(Creative Sources)

Transition Zone is a fitting title for the music offered by Fred Lonberg-Holm (cello & electronics), Abdul Moimême (a pair of electric guitars played simultaneously, plus nonspecific “objects”) and Carlos Santos (computer & synthesizer). This is a live performance in Lisbon dating back to May 2018, the musicians repeatedly reaching heights of radical poetry by combining inmost responsiveness with a somewhat utopian inclination.

The interplay suggests an attempt to outstretch the instrumental possibilities to a point at which the human factor becomes virtually unnoticeable. Nonetheless the sounds are unquestionably organic, loaded with noisy pneuma, driven by a kind of self-determination. Their concrete beauty is best expressed by fleeting instants of profound connection, despite the manifest destabilization of familiar methodologies.

Selected pitches emitted by Lonberg-Holm’s treated cello are genuinely painful, heading straight for the primary core of receptiveness. He has for many years now been a renowned specialist in dissecting the acoustic fiber of his instrument, whose molecular structure we can sometimes nearly glimpse. Moimême’s guitars move across untrodden resonant paths, vibrant shapelessness and imposing clangors reminding us of certain Elliott Sharp-esque principles. Santos further contributes to the dismissal of harmonic tyranny by breaking up conventional frameworks, inserting electronic ear-openers, essentially converting the electroacoustic image into a room of warped mirrors.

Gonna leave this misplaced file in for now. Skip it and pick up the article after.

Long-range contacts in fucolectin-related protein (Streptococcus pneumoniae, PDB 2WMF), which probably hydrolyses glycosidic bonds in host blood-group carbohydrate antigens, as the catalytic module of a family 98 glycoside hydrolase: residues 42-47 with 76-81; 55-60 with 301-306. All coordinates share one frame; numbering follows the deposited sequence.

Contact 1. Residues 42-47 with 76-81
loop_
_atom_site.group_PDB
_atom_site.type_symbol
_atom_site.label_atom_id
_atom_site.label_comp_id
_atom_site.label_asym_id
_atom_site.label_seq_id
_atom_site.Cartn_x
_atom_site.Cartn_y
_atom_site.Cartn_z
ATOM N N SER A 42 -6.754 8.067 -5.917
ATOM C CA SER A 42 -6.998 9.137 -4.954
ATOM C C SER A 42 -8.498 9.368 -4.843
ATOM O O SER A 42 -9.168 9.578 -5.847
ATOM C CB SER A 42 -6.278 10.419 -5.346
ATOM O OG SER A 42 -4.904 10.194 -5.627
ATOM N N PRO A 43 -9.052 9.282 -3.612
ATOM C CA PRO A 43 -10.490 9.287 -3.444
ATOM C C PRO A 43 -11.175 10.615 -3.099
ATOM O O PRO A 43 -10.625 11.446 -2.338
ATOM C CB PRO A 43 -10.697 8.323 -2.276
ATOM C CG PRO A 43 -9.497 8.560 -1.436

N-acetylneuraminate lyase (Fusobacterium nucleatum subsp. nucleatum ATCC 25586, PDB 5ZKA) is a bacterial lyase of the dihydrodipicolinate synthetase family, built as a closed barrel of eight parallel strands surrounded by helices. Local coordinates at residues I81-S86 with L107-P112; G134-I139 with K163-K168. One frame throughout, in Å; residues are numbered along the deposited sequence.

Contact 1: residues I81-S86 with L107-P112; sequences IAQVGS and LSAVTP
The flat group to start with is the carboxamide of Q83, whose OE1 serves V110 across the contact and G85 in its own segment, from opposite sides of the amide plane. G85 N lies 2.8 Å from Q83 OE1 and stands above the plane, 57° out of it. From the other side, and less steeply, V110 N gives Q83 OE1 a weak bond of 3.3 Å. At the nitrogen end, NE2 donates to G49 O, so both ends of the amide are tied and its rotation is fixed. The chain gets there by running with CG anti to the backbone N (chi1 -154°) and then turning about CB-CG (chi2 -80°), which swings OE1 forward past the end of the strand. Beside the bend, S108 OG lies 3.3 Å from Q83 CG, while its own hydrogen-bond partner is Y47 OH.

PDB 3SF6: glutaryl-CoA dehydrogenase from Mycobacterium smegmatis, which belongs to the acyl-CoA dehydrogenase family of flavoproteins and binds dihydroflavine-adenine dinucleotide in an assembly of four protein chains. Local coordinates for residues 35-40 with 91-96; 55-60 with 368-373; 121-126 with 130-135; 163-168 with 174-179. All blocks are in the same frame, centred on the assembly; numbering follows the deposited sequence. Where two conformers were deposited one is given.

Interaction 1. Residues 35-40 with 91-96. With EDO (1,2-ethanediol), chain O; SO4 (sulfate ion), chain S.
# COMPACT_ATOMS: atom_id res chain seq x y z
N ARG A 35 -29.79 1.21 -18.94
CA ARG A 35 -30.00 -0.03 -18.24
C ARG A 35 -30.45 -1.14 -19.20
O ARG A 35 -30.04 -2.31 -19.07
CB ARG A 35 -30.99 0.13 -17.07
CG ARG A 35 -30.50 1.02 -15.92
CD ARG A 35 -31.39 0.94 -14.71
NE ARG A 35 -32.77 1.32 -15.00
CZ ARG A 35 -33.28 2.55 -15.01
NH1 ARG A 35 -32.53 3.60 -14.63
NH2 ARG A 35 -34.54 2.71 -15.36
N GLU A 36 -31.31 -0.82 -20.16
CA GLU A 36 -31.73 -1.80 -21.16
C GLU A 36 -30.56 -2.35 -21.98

There are instances, such as “Hushed” and “Ring”, when one senses a meditative stasis behind the incessant movement of sonic particles, as if the trio’s quest were directed toward an invisible light. It’s a common ground of radiance, accommodating within itself even the most dynamically charged happenings. Elsewhere, mechanisms of unsystematic repetition soften the brutality of some combinations. Aesthetic laws are rewritten to meet needs that go far beyond the mere acceptance and assimilation of a given sound. Tracks like “Whirr” and “Tumultuous” express the agitational proclivity boiling inside the artists’ collective soul. Still, they remain in complete control of their machines at all times. An improvisational logic defined by intellectual boldness is thus prevented from becoming sheer discordance, whose constituents would appear indivisible to the internal microscope of an ill-equipped audience.

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